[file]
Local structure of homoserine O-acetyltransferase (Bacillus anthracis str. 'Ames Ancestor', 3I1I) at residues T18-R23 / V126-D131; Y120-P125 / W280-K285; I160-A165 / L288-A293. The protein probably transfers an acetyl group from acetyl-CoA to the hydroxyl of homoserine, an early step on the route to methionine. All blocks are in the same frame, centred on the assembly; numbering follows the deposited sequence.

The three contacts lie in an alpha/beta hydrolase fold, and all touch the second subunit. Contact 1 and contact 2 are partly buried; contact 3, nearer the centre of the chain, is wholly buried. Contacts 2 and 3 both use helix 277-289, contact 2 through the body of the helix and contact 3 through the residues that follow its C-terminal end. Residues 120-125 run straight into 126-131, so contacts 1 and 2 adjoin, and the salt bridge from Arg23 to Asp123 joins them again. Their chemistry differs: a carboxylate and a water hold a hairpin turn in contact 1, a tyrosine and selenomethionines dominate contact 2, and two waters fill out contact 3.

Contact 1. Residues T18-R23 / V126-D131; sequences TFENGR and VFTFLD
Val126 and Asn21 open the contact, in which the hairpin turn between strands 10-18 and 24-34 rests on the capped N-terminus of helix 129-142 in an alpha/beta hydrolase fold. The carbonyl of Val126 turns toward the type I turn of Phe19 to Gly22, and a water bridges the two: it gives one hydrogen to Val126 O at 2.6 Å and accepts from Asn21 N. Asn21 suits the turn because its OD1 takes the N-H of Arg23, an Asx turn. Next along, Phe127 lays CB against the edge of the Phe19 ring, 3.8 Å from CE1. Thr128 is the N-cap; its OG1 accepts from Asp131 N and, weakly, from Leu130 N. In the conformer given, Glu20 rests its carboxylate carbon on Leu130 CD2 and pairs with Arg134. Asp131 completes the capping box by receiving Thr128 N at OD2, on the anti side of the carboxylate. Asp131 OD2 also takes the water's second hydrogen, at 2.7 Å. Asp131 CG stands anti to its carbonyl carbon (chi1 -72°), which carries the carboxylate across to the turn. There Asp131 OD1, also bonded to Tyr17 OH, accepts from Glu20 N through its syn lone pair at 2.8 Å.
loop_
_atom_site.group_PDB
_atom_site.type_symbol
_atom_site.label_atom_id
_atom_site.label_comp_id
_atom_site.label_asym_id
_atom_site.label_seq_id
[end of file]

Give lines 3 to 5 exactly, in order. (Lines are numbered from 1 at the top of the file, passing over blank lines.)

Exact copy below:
Contact 1. Residues T18-R23 / V126-D131; sequences TFENGR and VFTFLD
Val126 and Asn21 open the contact, in which the hairpin turn between strands 10-18 and 24-34 rests on the capped N-terminus of helix 129-142 in an alpha/beta hydrolase fold. The carbonyl of Val126 turns toward the type I turn of Phe19 to Gly22, and a water bridges the two: it gives one hydrogen to Val126 O at 2.6 Å and accepts from Asn21 N. Asn21 suits the turn because its OD1 takes the N-H of Arg23, an Asx turn. Next along, Phe127 lays CB against the edge of the Phe19 ring, 3.8 Å from CE1. Thr128 is the N-cap; its OG1 accepts from Asp131 N and, weakly, from Leu130 N. In the conformer given, Glu20 rests its carboxylate carbon on Leu130 CD2 and pairs with Arg134. Asp131 completes the capping box by receiving Thr128 N at OD2, on the anti side of the carboxylate. Asp131 OD2 also takes the water's second hydrogen, at 2.7 Å. Asp131 CG stands anti to its carbonyl carbon (chi1 -72°), which carries the carboxylate across to the turn. There Asp131 OD1, also bonded to Tyr17 OH, accepts from Glu20 N through its syn lone pair at 2.8 Å.
loop_